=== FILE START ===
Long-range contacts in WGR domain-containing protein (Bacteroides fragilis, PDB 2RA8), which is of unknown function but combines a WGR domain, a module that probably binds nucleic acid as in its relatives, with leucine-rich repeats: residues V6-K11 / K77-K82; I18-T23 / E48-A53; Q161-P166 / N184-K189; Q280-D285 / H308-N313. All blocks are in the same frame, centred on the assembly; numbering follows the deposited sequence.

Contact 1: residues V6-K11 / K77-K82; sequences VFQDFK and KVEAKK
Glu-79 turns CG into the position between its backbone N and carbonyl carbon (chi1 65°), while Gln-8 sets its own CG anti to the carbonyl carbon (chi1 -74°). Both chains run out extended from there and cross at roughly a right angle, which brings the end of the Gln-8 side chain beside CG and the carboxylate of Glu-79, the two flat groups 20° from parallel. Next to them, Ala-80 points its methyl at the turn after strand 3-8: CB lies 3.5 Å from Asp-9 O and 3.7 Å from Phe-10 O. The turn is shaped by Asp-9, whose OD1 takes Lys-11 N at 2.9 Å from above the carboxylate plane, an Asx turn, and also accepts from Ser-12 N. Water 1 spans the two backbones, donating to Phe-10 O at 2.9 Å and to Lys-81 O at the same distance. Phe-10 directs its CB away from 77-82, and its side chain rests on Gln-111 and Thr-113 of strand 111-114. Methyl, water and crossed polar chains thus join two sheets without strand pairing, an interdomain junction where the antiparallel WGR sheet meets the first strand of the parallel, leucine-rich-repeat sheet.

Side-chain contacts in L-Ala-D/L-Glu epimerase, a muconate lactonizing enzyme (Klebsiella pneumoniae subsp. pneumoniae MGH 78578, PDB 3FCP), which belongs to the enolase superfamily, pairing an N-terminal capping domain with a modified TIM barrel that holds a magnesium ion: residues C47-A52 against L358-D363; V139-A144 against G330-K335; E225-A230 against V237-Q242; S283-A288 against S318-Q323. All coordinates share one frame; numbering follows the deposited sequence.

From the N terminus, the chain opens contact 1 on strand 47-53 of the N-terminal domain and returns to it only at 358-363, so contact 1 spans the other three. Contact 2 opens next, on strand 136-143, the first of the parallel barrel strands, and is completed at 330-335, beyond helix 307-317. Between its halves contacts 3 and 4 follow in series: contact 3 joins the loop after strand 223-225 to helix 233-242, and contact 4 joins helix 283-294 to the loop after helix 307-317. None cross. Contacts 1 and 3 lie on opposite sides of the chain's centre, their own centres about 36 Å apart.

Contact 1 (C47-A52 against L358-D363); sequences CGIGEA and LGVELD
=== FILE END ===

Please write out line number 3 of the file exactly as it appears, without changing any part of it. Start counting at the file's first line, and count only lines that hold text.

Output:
Glu-79 turns CG into the position between its backbone N and carbonyl carbon (chi1 65°), while Gln-8 sets its own CG anti to the carbonyl carbon (chi1 -74°). Both chains run out extended from there and cross at roughly a right angle, which brings the end of the Gln-8 side chain beside CG and the carboxylate of Glu-79, the two flat groups 20° from parallel. Next to them, Ala-80 points its methyl at the turn after strand 3-8: CB lies 3.5 Å from Asp-9 O and 3.7 Å from Phe-10 O. The turn is shaped by Asp-9, whose OD1 takes Lys-11 N at 2.9 Å from above the carboxylate plane, an Asx turn, and also accepts from Ser-12 N. Water 1 spans the two backbones, donating to Phe-10 O at 2.9 Å and to Lys-81 O at the same distance. Phe-10 directs its CB away from 77-82, and its side chain rests on Gln-111 and Thr-113 of strand 111-114. Methyl, water and crossed polar chains thus join two sheets without strand pairing, an interdomain junction where the antiparallel WGR sheet meets the first strand of the parallel, leucine-rich-repeat sheet.